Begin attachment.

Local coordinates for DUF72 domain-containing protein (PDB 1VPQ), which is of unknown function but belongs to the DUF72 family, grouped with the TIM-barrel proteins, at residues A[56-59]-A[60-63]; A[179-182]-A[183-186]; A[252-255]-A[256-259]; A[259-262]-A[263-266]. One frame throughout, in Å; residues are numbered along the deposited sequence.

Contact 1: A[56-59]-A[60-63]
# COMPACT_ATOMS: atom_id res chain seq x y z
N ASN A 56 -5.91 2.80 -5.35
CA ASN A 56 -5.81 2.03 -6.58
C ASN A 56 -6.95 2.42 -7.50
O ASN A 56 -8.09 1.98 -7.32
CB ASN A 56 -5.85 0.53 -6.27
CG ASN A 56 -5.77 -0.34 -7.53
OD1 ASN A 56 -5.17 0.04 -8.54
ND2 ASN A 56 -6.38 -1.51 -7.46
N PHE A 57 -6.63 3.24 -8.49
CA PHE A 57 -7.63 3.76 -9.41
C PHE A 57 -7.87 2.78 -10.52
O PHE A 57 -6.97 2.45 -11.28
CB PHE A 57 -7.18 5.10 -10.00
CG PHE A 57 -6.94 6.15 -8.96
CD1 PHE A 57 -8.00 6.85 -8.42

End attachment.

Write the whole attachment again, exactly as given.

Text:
Local coordinates for DUF72 domain-containing protein (PDB 1VPQ), which is of unknown function but belongs to the DUF72 family, grouped with the TIM-barrel proteins, at residues A[56-59]-A[60-63]; A[179-182]-A[183-186]; A[252-255]-A[256-259]; A[259-262]-A[263-266]. One frame throughout, in Å; residues are numbered along the deposited sequence.

Contact 1: A[56-59]-A[60-63]
# COMPACT_ATOMS: atom_id res chain seq x y z
N ASN A 56 -5.91 2.80 -5.35
CA ASN A 56 -5.81 2.03 -6.58
C ASN A 56 -6.95 2.42 -7.50
O ASN A 56 -8.09 1.98 -7.32
CB ASN A 56 -5.85 0.53 -6.27
CG ASN A 56 -5.77 -0.34 -7.53
OD1 ASN A 56 -5.17 0.04 -8.54
ND2 ASN A 56 -6.38 -1.51 -7.46
N PHE A 57 -6.63 3.24 -8.49
CA PHE A 57 -7.63 3.76 -9.41
C PHE A 57 -7.87 2.78 -10.52
O PHE A 57 -6.97 2.45 -11.28
CB PHE A 57 -7.18 5.10 -10.00
CG PHE A 57 -6.94 6.15 -8.96
CD1 PHE A 57 -8.00 6.85 -8.42